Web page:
Wednesday, June 24, 2015

originals: sweet potato, white bean and kale (tacos)

There's only one way to say this: until a couple of days ago, I was a kale virgin. I actually bought it a few times with full intent of using it, but every time I chickened out and I let it rot in my fridge. Believe me - rotten kale is NOT something you want to smell, ever. But as I'm finally realising my dream of cooking for a living (well, for drinks at least) and posing as a pro, I can't run away from it any longer. And so, looking for a vegan option for our tacos (at Ricos Tacos), I created my first recipe using kale!

Prep is key here, once you have everything sliced, diced and drained it's the simplest thing to cook EVER. And the ingredients, in order of appearance, are:
  • canola oil
  • 1 red onion - diced
  • 1 garlic clove - minced
  • 1 jalapeno - chopped finely*
  • 1 large sweet potato (at least palm sized) - diced
  • 1 can of small white beans - drained
  • 1 packed glass of kale - chopped
  • salt
Now this is really simple: heat oil in a wok, toss in the aromatics, cook on small heat until the onion becomes translucent, toss in the sweet potato, stir well until it's all covered in the oil and increase heat to high, cook for a couple of minutes, add the beans, stir until warm, salt, taste, salt again, add kale, stir until it gets a pretty vivid green colour, serve.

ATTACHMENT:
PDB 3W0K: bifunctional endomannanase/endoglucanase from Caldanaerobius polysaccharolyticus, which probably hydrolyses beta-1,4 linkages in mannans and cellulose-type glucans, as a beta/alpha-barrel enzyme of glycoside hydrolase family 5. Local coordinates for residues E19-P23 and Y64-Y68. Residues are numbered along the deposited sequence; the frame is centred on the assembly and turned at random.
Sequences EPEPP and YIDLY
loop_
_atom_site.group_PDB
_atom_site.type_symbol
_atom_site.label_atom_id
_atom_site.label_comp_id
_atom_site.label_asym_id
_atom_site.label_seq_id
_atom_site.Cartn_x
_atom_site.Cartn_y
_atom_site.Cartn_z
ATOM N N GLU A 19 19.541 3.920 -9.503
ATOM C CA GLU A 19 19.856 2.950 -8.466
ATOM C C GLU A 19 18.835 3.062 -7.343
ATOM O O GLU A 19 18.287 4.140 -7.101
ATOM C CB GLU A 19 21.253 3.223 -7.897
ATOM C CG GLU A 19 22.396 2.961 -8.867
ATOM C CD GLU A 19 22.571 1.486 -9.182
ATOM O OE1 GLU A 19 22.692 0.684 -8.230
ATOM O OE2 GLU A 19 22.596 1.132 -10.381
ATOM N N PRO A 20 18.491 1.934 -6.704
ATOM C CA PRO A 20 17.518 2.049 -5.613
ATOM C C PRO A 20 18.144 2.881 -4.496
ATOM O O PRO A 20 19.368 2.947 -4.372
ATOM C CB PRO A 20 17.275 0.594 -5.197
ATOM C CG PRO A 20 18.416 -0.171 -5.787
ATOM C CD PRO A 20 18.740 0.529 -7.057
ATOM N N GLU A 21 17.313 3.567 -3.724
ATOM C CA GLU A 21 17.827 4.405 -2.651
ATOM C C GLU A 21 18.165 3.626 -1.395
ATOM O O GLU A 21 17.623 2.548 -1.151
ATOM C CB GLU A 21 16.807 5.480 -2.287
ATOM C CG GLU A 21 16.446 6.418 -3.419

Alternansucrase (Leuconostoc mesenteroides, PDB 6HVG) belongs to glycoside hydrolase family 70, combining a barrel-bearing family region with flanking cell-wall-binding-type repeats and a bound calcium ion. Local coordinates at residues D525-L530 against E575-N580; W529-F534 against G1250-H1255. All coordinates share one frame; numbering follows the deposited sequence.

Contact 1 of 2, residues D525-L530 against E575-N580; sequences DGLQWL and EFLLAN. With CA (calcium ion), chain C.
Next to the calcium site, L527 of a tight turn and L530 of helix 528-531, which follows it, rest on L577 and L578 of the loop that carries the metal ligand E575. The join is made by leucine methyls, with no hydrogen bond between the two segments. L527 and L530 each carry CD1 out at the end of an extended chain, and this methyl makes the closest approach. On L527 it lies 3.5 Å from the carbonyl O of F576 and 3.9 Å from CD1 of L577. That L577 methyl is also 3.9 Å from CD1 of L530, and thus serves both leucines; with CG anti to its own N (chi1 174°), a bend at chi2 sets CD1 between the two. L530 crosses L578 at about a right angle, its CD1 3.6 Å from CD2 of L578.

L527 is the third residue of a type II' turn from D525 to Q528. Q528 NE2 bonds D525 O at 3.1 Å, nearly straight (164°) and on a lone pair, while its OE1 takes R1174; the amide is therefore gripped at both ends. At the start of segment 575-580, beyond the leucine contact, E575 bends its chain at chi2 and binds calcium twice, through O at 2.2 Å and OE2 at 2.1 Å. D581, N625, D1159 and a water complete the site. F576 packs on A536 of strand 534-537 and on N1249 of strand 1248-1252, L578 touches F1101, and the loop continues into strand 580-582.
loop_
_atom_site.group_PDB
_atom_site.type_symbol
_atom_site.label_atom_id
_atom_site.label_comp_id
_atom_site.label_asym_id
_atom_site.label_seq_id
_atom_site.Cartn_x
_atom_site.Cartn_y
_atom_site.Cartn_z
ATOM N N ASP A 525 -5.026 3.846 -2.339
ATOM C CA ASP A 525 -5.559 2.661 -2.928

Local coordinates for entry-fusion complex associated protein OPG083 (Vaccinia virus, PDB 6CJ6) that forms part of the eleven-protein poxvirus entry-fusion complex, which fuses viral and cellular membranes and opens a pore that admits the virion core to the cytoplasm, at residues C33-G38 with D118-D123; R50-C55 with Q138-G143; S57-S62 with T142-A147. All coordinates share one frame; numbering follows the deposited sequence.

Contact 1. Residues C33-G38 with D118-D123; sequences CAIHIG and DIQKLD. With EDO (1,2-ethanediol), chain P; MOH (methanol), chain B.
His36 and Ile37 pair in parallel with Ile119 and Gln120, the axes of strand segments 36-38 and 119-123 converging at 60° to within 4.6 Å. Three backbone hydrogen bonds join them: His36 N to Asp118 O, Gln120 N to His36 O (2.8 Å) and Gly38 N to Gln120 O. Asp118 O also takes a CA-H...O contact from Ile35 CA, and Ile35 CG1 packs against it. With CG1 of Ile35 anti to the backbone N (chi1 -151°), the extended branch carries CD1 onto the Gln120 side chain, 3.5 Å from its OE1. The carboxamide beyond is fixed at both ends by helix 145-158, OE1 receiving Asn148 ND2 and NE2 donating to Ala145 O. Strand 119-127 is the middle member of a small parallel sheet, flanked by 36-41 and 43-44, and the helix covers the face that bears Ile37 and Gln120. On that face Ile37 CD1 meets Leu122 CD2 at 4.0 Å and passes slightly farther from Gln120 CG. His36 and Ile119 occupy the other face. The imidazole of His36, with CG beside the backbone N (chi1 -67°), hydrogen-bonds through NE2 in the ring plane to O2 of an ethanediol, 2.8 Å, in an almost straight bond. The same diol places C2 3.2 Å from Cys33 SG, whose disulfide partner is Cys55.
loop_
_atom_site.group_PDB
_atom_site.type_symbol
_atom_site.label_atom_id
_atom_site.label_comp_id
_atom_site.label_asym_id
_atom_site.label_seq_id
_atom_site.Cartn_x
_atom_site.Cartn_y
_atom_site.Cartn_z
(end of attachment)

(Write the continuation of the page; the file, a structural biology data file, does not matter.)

Now, we at Ricos Tacos serve it on warmed corn tortillas with cilantro, slices of avocado, pomegranate seeds and a quarter of lime, but you can serve it any way you want. E.g. on quinoa, if you feel sweet potato and kale aren't hipster enough for you.

*adjust to your own heat preferences, use more or seed the one you're using, but DO NOT leave it out unless you want to end up with a bland dish

Saturday, February 7, 2015

originals: barley risotto pseudo-iberico

Almost 10-month break. I'm not sure how that happened. It's not like I stopped cooking - I learned to make kimchi, I helped organise an actual food event, threw a few dinners for my friends. It's not like I stopped writing either - I write book reviews now, me. But it doesn't matter.

What matters is that a few days ago I just walked into my kitchen, looked at what I had, went for a quick walk to the store (that's what I do now - I don't buy food online, I walk to the grocery store every day) and came back to prepare a proper meal for my fiancé, who was just about to come back from his Frank-like trip. These are the ingredients I ended up with.

  • 2 medium sized red onions, chopped finely
  • 250 g oyster mushrooms, cut in finger wide stripes and then in half
  • a large (I mean, large) knob of butter
  • 60 g chorizo, cut to your liking, in rather small pieces
  • 250 g flat beans, cut in squares
  • 500 g barley
  • dry white wine (in this case, Spanish)
  • grated iberico cheese - to taste
  • 1 l chicken broth
  • some olive oil (again - Spanish)
  • salt, pepper (freshly grated, duh), nutmeg,  (saffron)